Friday, January 3, 2014

Heart versus brain? Better call for backup

People have been incredibly kind when commenting on my writing about my fight with cancer, complementary of my writing, my willingness to share my journey so openly, my positive attitude in battling multiple myeloma.

A lot of readers find something in what I'm doing that they describe as courage, but what I look at as faith and hope. Depending on your outlook, they're probably the same thing, and I don't suppose the label we put on it matters anyway. The reaction makes me uncomfortable, regardless. I certainly want to be able to help others; that was the whole reason for going public in the first place. I wouldn't want to take that comfort from anyone.

Through the years people have come up to me to tell me that what I had written was exactly what they were feeling and thanked me for helping them understand they weren't alone. Or something I wrote made them laugh and promise to take themselves less seriously. On the other hand, I came home one night to find a hand-scrawled note slipped under the door telling me if I knew what was good for me I'd better quit writing such crap (paraphrasing). I was I was also mailed a letter comparing me to Hitler and his henchman; didn't specify which one though.

Perhaps the most compelling example was back in New York when a woman I did not now came up to me while I was waiting in line at bank. She pulled what turned out to be a copy of a column I had written out of her pocketbook and handed it to me. She said she and her daughter were having issues, not the least of which was the mother trying to tell her daughter how she really felt about her. “Then you wrote this,” she told me, holding up the column. She cut it out of the paper and sent it to her daughter with a note saying, “This is how I feel.” The woman told me it helped to turn their relationship around.

I looked at the copy before giving it back to her. I didn't remember writing it, but that didn't diminish my gratitude at being able to help her. Still, I was young enough at the time that even as my lips were saying how happy I was to help her and her daughter, my ego was doing the happy dance, and yelling things like “Yeah, baby. You the man. You have the gift, the insights, the yackety, yackety, the blah, blah, blah, the ramalamadingdong.” Honestly? You gotta laugh. In truth, I hadn't a clue. There wasn't even a path to a clue from where I was standing. But, I've never been so sure I had all the answers, each one more fabulous than all the others that came before. I did say I was young.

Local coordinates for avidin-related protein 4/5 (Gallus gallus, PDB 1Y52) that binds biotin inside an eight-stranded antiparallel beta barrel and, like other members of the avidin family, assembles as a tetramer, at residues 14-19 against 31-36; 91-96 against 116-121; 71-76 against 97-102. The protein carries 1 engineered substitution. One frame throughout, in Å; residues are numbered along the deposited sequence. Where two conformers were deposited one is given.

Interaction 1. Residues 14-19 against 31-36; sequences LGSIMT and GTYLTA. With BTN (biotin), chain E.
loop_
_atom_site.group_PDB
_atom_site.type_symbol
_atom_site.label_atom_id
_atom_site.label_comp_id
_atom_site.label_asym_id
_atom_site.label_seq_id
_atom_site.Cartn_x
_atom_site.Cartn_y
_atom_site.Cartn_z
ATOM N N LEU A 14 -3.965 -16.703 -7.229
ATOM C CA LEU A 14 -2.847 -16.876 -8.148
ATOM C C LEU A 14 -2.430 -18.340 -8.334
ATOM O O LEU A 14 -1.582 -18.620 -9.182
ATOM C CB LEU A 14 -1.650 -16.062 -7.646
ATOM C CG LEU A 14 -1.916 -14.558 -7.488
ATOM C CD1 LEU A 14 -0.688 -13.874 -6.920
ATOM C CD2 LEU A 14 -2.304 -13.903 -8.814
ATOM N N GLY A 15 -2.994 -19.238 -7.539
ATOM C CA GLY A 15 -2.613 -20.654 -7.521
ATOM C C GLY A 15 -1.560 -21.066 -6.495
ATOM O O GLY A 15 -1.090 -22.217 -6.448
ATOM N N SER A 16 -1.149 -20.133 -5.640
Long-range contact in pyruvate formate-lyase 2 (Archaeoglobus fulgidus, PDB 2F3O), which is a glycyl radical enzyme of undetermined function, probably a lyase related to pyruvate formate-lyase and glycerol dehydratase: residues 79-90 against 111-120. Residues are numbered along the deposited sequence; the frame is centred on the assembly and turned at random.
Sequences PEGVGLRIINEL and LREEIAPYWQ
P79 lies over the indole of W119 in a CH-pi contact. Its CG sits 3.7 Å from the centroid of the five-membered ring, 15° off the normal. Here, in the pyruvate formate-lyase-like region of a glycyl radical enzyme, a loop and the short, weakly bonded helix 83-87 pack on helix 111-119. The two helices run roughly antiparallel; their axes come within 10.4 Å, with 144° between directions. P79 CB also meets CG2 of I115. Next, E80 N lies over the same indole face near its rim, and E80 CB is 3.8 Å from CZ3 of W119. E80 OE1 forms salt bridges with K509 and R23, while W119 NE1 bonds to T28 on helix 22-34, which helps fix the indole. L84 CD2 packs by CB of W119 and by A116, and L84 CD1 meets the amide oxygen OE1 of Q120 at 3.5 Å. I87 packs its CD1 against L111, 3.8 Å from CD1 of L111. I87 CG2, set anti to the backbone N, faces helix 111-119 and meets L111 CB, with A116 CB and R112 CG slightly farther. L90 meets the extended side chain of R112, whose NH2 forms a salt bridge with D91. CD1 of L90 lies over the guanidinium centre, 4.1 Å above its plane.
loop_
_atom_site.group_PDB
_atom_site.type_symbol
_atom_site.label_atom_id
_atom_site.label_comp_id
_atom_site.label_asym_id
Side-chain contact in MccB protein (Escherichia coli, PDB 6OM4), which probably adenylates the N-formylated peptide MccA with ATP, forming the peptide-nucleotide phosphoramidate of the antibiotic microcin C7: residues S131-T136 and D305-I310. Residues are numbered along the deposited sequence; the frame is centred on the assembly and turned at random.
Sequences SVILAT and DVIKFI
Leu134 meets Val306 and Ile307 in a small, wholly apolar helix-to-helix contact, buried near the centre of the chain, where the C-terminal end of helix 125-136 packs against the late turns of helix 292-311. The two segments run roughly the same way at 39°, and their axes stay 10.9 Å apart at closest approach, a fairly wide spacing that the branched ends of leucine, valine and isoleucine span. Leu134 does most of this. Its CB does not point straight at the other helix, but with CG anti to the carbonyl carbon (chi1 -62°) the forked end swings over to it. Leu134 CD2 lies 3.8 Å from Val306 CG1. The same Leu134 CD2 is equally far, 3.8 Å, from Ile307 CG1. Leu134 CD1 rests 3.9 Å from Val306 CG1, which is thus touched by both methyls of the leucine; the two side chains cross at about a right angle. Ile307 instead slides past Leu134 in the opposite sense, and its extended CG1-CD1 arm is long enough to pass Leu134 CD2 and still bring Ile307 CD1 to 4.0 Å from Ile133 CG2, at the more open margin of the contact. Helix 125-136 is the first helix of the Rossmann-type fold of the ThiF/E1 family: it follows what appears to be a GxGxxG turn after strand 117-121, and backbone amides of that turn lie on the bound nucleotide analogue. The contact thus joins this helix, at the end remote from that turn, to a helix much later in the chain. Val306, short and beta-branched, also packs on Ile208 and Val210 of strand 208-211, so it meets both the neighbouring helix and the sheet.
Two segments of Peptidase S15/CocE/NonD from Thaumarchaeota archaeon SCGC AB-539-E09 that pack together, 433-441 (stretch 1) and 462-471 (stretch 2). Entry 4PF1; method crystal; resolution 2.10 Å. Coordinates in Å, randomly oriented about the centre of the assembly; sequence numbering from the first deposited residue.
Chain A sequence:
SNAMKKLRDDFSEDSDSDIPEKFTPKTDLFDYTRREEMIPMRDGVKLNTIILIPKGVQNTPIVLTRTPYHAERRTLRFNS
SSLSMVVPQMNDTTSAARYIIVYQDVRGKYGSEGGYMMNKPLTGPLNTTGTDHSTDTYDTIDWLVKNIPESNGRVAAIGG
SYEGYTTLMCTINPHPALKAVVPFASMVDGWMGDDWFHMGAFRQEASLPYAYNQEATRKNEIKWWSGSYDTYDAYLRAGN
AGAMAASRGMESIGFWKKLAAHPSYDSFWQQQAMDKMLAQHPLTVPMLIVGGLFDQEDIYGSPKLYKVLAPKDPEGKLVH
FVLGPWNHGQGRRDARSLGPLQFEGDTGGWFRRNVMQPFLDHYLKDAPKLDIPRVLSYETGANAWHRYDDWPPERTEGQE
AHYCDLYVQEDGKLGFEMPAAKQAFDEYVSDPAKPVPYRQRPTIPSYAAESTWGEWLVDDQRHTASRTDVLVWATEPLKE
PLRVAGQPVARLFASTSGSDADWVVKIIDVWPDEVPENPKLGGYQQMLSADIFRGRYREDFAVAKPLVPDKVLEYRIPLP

Now, as I've written before, I find the whole thing humbling. Courage? There are so many times I sit down to share with you what I'm going through that I can't even find a path to courage from where I'm standing.

Most days since I found out about my cancer, I've put one foot in front of the other and plodded along, staying in the moment as best I can. It hasn't always been easy, but whoever said it was supposed to be?

But there have been times... There are just times when I feel overwhelmed by it all. When a friend of mine and I are faced with a difficult situation, we always say, “Shields up. Fazers on stun.” During the dark times, it invariably seems there's no power for the shields and I left my fazer in my other pants.

Thank the lord it doesn't happen very often. When it does, it's usually because all my niggling symptoms decide to quit niggling and start bludgeoning, all at the same time. My ribs hurt more; the pain in my sternum is worse; my stomach pain increases; the rash that is the side effect of my chemotherapy acts up; and so on and so on and scooby, dooby do.

The physical pain is bad enough, but it's my thinking that's the real problem. It becomes so black, so fast, that I'm powerless over it. Courage. Hah! I don't think so. In fact, when it happens, it makes me wonder if the positiveness and hope are even real, or if I've just been kidding myself. In my heart I know that's not true, but in any contest between my heart and my big brain... my heart better have backup.

Those are the times when having cancer, really, really, really sucks. Really sucks. Really. Sucks.

They don't last, these dark ages. Usually things begin to get better when I remember I can't think my way out of them; that I need to move a muscle, change a thought. If nothing else, moving, even if it's just from here to there, buys me time to get myself around other people. Fear doesn't do well in group settings; backup has arrived.

I know that I started writing about my cancer journey as a way to help me cope, and I would probably still be writing if I was the only one reading it. I'm glad it hasn't turned out that way because, I can assure you, any help I have given to anyone has been returned to me umpteen times. Not Sermon the Mount, loaves and fishes quantity. Let's not get carried away. But more than enough to get me up in the morning and give each day my best shot. That's more than enough, more than I would have ever thought to ask for on my own. Thanks.


There are a variety of versions of the story that gives this blog its name. The pony is the constant in all of them. A man is on his way to a party when he comes across a young boy shoveling ass over tea kettle at an enormous mountain of manure. The man asks the child if he wouldn't rather go with him to the party than shovel all that poop. The kid says, “No way man. With all that poop... there must be a pony in there somewhere.”